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ORBERA™ Receives FDA Approval | Official Announcement, Illustrations and Animations



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Apollo Endosurgery, Inc. Announces FDA Approval of the ORBERATM Intragastric Balloon, a Non-Surgical Solution to Assist Patients in Weight Loss

  • 3.1 times the weight loss than diet and exercise alone
  • Safe and effective weight loss solution with over 220,000 placements worldwide

Austin, TX (August 6, 2015) -- Apollo Endosurgery, Inc., a leader in minimally invasive endoscopic surgical products for bariatric and gastrointestinal procedures, today announced that the U.S. food and Drug Administration (FDA) has approved the ORBERA™ Intragastric Balloon to assist adult patients suffering from obesity – with a body mass index (BMI) of 30 to 40 – in losing and maintaining weight.

The ORBERA™ balloon is part of the ORBERATM Managed Weight Loss System, a comprehensive, non-surgical two-part program that includes a balloon filling space in a patient’s stomach to reinforce proper Portion Control. Data on ORBERA™ collected in the U.S. clinical trial has shown that the average person lost 3.1 times the weight as compared with diet and exercise alone within six months.

“While new to the United States, ORBERA™ is a weight loss device with more than 220,000 balloons distributed in over 80 countries and approximately 230 published papers documenting its clinical results,” said Todd Newton, Chief Executive Officer of Apollo Endosurgery. “ORBERA™ is a proven, innovative and non-surgical solution to help fight the obesity epidemic and treat patients before their disease progresses and requires more invasive treatments. With the FDA approval of ORBERA™, Apollo can now offer this safe and effective solution to patients and their physicians in the United States.”

“For many, the weight loss journey leaves patients with little support or options other than diet and exercise and traditional surgery. The approval of ORBERA™ fills this gap in available treatments and is an exciting development for healthcare professionals who are committed to providing patients with less invasive options that can assist them in reaching their long-term weight loss goals,” said Christine Ren-Fielding, M.D., a New York-based bariatric surgeon. “ORBERA™ gives us a new weight loss option to help address what has become a critical health issue in the United States.”

Introducing ORBERATM

ORBERA™ is an incision-less, non-surgical weight loss solution designed for adult patients suffering from obesity, who are not appropriate for or considering invasive surgery, but for whom diet and exercise or pharmaceutical interventions have not worked.

In a non-surgical (endoscopic) procedure done under a mild sedative, the thin and deflated ORBERA™ balloon is placed into the stomach. It is then filled with saline until it’s about the size of a grapefruit. The procedure typically takes about 20 to 30 minutes and the patient can generally go home the same day. At six months, through another non-surgical procedure done under a mild sedative, the ORBERA™ balloon is deflated and then removed.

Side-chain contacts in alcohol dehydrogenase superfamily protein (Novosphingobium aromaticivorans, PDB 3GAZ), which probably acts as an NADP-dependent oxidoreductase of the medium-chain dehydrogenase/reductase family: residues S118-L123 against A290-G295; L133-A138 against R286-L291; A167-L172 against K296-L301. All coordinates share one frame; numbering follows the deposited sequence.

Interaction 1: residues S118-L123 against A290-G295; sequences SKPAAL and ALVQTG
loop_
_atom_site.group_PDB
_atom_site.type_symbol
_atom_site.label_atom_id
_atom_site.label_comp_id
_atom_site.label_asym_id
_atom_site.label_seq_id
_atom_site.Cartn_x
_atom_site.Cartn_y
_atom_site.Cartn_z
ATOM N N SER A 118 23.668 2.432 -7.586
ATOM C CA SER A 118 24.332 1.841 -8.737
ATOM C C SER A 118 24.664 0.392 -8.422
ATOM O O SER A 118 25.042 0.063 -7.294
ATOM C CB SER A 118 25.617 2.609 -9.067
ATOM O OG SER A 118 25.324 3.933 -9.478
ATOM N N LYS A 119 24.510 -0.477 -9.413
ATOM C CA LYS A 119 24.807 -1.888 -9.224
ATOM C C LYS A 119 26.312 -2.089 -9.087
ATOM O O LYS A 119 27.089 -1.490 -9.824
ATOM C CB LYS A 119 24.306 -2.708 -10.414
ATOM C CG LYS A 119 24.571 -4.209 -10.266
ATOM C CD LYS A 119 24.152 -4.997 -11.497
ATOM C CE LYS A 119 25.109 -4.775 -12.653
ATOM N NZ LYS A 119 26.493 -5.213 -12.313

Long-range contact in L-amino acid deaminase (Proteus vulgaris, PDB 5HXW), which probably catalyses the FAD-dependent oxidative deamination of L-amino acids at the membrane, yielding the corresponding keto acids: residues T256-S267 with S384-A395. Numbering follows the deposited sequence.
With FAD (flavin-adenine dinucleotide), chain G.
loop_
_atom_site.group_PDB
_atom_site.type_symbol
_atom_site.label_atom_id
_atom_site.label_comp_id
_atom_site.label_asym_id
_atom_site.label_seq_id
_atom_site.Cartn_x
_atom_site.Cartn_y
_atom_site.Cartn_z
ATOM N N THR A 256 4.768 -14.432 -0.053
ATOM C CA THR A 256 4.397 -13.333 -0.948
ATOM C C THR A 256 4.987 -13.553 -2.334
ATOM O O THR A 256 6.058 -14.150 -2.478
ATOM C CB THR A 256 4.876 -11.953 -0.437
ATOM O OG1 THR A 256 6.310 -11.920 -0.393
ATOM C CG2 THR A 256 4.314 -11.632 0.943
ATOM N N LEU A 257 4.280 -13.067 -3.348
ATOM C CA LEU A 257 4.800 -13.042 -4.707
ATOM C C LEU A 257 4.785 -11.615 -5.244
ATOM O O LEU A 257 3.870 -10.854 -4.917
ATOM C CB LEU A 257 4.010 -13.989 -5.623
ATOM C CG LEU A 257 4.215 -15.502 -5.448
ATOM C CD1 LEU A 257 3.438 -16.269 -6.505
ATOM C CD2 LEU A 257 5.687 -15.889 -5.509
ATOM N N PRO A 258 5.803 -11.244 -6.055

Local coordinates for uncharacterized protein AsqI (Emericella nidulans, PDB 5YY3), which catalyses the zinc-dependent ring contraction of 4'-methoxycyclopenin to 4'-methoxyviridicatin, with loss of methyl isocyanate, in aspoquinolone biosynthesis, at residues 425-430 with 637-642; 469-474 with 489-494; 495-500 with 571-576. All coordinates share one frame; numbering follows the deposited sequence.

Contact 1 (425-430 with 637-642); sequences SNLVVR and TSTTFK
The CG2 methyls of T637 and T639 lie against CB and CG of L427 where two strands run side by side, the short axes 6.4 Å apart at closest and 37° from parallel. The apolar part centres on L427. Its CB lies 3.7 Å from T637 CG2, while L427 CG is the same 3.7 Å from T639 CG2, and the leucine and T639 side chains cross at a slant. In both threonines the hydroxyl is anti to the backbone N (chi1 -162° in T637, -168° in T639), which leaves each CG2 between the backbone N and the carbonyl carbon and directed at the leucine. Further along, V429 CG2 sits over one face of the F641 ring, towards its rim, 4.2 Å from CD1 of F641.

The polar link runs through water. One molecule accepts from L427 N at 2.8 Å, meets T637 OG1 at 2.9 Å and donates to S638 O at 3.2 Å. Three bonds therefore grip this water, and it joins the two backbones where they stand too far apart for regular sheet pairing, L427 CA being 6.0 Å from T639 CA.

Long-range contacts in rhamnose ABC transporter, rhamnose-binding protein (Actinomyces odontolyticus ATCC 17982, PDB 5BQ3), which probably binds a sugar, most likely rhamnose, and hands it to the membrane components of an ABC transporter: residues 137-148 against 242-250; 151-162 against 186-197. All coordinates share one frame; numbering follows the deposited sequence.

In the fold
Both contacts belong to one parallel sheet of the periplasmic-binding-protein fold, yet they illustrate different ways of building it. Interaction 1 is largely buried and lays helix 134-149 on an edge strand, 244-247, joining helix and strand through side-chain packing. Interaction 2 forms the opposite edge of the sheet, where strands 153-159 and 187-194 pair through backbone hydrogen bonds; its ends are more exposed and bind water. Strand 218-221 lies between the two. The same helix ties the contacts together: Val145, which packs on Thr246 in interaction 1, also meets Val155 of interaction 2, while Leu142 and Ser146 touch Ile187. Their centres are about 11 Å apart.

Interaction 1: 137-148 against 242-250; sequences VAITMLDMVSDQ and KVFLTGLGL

Once the balloon is in place, the patient receives an individually tailored support program through the ORBERATM Managed Weight Loss System team of experts – which may include a dietician, psychologist and exercise physiologist – to help keep them motivated, coordinate their program and help them work through weight loss barriers to meet their long-term weight loss goals. Coaching takes place over 12 months, even though the balloon is removed after six months. The program is designed to help the patient develop sustainable, healthy habits that will help keep weight off over time.

ORBERA™ Pivotal Study Results

In the U.S. pivotal ORBERA™ clinical trial, a multicenter, prospective, randomized, non-blinded comparative study, patients suffering from obesity with a BMI between 30 and 40 were randomized to treatment or control in a 1:1 ratio. The treatment group underwent placement of the ORBERA™ balloon followed by removal after six months. They concurrently participated in a 12-month behavioral modification program. The control group participated in the 12-month behavioral modification program alone. For patients in the treatment group, the device was removed at month six, with regular office visits continuing through one year.

A total of 125 patients were randomized to the treatment group and 130 patients were randomized to the control group.

Detailed findings from the trial include:

  • At month six, the ORBERA™ group achieved a mean of 38.4 percent Excess Weight Loss (EWL).
  • Mean Total Body Weight Loss (TBWL) at six months was 10.2 percent for the treatment group compared to 3.3 percent TBWL for the control group.
  • The ORBERA™ group lost 3.1 times as much weight as the control group at six months.
  • The ORBERA™ group also lost significantly more weight than the control group over the course of the study, and was able to maintain significant weight loss through month 12, six months after removal of the device.

For more than 20 years, the global medical community has been using intragastric balloons from the makers of ORBERA™ to help thousands of people lose weight. More than 220,000 ORBERA™ balloons have been distributed worldwide in over 80 countries.